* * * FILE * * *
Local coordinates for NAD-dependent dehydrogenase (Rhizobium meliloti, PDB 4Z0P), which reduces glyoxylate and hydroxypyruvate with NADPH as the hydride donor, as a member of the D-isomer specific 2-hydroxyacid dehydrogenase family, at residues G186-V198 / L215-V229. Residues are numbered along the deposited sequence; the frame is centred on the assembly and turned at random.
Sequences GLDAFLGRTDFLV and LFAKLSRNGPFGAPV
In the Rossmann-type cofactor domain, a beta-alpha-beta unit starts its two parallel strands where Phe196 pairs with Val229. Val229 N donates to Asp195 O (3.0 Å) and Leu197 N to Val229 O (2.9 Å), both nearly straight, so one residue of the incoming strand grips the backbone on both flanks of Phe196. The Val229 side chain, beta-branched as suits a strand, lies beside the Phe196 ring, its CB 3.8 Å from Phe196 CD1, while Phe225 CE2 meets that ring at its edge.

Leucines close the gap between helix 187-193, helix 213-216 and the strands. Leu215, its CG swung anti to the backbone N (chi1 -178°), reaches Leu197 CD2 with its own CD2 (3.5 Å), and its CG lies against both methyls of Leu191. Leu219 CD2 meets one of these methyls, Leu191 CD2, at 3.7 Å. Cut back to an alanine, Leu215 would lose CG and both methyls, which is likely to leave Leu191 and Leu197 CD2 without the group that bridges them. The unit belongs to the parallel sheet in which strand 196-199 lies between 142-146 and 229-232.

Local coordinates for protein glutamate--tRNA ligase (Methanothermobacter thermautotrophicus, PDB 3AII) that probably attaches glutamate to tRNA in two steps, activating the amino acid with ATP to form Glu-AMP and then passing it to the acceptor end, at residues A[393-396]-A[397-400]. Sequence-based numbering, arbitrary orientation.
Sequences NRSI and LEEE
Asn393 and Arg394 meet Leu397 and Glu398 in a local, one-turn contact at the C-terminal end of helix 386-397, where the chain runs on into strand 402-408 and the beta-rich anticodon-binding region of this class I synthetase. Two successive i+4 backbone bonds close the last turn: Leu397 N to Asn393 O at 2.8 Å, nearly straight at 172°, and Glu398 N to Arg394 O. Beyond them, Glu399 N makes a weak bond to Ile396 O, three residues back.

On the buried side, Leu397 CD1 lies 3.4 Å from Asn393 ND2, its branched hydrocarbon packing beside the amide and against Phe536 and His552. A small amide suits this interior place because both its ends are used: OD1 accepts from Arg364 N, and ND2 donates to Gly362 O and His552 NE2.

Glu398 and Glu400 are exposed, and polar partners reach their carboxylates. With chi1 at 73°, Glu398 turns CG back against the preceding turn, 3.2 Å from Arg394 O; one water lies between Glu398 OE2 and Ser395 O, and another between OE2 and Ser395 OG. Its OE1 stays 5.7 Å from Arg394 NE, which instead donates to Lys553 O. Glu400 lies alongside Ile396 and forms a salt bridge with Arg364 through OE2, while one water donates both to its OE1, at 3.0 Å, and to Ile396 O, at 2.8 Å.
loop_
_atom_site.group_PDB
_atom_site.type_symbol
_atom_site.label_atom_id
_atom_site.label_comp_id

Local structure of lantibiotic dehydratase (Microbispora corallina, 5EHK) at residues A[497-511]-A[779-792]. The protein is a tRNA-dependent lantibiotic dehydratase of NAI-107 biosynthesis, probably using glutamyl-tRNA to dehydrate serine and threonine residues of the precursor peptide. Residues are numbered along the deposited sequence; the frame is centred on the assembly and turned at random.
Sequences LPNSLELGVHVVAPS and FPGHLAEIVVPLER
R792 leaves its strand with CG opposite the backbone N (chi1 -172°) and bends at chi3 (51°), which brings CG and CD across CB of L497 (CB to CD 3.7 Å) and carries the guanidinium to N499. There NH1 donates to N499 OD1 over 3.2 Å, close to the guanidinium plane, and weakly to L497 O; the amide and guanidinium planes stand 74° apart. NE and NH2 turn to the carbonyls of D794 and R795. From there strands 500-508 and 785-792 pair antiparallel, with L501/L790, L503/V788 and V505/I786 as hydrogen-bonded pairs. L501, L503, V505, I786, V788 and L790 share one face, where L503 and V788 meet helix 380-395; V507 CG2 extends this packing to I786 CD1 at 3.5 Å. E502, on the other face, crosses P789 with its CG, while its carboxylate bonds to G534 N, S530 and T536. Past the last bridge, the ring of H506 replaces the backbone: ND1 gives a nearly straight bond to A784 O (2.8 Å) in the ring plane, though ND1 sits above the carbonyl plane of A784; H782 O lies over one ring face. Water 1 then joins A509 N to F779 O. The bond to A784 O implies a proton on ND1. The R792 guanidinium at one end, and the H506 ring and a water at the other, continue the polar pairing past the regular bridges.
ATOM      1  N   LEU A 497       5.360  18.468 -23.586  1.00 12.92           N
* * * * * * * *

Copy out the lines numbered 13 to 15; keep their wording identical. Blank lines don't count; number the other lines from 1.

_atom_site.label_atom_id
_atom_site.label_comp_id

Local structure of lantibiotic dehydratase (Microbispora corallina, 5EHK) at residues A[497-511]-A[779-792]. The protein is a tRNA-dependent lantibiotic dehydratase of NAI-107 biosynthesis, probably using glutamyl-tRNA to dehydrate serine and threonine residues of the precursor peptide. Residues are numbered along the deposited sequence; the frame is centred on the assembly and turned at random.